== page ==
Injured passengers were taken to hospitals all over the city after Sunday's Metro-North derailment, and a detailed procedure allowed responders to treat large a number of people at one time. NY1's Erin Billups filed the following report.
Following Sunday's Metro-North derailment, immediate coordinated action between first responders, law enforcement and area hospitals was paramount in saving lives.
"Unfortunately, four lives were lost, but there were some saved because of the response," said Fire Commissioner Salvatore Cassano.
"We had about a dozen life-threatening emergencies," said EMS Chief Abdo Nahmod. "The people with head trauma, the people with loss of consciousness, concussions, central nervous system trauma."
Those injuries were considered the most serious and categorized as red.
"People who had extremity fractures but were stable were categorized as yellow, and the walking wounded are described as green," Nahmod said.
An incident command system was put into play, and calls were made to area hospitals.
"We have a network that tells us bed availability," Nahmod said.
"Some of the least injured people, we send to hospitals further away to make sure that they don't crowd up the emergency rooms for the more needier patients," Cassano said.
The injured are then taken to one of the many hospitals designated as trauma centers, like here at Elmhurst Hospital in Queens, where teams are waiting 24/7 to address their needs.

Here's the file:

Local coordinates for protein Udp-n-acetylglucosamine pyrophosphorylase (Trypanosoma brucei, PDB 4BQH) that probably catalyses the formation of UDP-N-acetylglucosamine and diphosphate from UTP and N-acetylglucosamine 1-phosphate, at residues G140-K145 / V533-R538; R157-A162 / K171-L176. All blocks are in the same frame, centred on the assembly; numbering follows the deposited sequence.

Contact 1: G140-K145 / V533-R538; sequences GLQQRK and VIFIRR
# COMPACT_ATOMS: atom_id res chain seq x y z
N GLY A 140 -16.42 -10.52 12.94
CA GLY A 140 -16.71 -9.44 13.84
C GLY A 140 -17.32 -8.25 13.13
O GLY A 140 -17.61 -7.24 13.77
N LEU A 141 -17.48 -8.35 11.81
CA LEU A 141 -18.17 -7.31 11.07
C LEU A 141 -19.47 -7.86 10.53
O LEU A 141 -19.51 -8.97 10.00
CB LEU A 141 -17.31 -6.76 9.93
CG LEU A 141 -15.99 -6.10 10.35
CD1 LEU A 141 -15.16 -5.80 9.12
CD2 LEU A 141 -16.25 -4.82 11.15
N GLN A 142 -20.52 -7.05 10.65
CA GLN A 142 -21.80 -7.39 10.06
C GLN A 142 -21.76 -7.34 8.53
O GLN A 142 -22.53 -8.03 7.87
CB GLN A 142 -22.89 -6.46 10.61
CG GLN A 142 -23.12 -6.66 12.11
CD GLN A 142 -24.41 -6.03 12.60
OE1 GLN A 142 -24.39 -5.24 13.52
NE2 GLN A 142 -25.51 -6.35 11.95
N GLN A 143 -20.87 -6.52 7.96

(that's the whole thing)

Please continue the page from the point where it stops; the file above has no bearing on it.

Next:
"We have an emergency room, receiving area specifically for trauma, emergency physicians that are trained in trauma. In addition, we have a designated operating room that's dedicated just for trauma," said Dr. George Agriantonis, director of trauma surgery at Elmhurst Hospital. "Our blood bank is geared, not only being 24/7, but able to provide massive amounts of blood products."
There are about 16 hospitals with accredited trauma centers in the city, including St. Barnabas and Jacobi, which took in derailment victims. Some of those injured Sunday were sent to non-trauma center hospitals that also had teams on standby.
Fire, EMS and hospital officials all said that what it comes down to is constant preparation.
"At least twice a year, we drill on mass injury events," Agriantonis said. "We come up with a scenario, and we actually run through the drill physically. It gives us some comfort that the mechanisms we have in place do work."
Fire, police and EMS conduct similar mass incident drills throughout the year.